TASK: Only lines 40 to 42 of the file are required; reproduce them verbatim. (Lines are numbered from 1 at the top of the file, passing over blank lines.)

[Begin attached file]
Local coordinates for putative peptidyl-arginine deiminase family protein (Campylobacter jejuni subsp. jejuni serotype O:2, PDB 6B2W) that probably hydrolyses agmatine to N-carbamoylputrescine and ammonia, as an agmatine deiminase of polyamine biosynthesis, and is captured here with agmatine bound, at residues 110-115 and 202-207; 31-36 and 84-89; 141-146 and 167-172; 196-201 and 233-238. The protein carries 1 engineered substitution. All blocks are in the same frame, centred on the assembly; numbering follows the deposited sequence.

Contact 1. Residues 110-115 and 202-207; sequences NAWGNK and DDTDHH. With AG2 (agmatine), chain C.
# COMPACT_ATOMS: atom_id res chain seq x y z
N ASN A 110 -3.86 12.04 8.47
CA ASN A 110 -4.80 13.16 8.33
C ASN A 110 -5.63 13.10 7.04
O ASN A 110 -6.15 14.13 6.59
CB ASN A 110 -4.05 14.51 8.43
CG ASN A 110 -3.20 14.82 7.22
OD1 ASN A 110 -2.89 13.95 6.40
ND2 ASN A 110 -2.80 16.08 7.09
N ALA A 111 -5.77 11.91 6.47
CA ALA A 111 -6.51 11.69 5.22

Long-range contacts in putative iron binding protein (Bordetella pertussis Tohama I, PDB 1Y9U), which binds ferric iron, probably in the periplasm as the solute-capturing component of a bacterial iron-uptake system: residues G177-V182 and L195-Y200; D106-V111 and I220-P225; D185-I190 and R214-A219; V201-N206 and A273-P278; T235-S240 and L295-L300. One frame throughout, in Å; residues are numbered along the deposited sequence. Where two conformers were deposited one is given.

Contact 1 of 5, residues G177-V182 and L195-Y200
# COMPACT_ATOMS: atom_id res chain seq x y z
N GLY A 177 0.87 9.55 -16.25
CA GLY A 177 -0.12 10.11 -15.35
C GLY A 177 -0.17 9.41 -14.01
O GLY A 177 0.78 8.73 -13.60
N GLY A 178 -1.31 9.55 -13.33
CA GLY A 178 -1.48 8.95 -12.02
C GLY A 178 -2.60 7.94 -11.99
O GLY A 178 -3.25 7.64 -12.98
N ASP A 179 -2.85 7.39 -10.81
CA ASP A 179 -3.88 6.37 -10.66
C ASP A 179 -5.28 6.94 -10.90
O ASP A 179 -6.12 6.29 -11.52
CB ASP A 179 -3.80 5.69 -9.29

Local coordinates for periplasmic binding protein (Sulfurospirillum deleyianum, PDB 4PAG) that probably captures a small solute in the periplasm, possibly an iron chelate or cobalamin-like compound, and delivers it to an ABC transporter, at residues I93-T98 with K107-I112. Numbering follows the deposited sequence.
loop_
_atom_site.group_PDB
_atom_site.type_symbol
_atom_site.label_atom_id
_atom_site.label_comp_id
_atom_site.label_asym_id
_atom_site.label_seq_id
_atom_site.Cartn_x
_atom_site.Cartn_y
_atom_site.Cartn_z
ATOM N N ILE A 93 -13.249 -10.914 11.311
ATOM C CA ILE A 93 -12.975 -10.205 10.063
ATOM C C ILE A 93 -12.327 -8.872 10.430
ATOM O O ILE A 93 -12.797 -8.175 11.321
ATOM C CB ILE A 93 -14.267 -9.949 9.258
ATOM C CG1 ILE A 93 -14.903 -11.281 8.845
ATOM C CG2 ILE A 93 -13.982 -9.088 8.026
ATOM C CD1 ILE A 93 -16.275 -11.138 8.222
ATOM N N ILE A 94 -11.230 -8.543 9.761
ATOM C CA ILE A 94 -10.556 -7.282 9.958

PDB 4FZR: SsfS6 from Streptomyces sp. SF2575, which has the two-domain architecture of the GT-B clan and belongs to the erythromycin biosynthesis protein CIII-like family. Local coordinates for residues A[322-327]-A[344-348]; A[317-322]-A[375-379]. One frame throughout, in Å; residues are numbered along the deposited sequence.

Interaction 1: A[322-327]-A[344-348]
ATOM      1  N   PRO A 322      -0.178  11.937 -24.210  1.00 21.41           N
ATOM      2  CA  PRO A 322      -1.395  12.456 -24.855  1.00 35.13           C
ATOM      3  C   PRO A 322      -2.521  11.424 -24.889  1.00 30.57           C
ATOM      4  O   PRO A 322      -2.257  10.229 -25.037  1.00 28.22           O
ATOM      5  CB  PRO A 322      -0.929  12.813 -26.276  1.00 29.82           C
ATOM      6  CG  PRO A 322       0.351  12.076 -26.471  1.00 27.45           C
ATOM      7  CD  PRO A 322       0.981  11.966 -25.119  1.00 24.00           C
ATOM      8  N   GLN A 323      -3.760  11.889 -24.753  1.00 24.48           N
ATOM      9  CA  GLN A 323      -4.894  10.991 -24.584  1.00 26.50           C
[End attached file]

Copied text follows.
_atom_site.Cartn_z
ATOM N N ILE A 93 -13.249 -10.914 11.311
ATOM C CA ILE A 93 -12.975 -10.205 10.063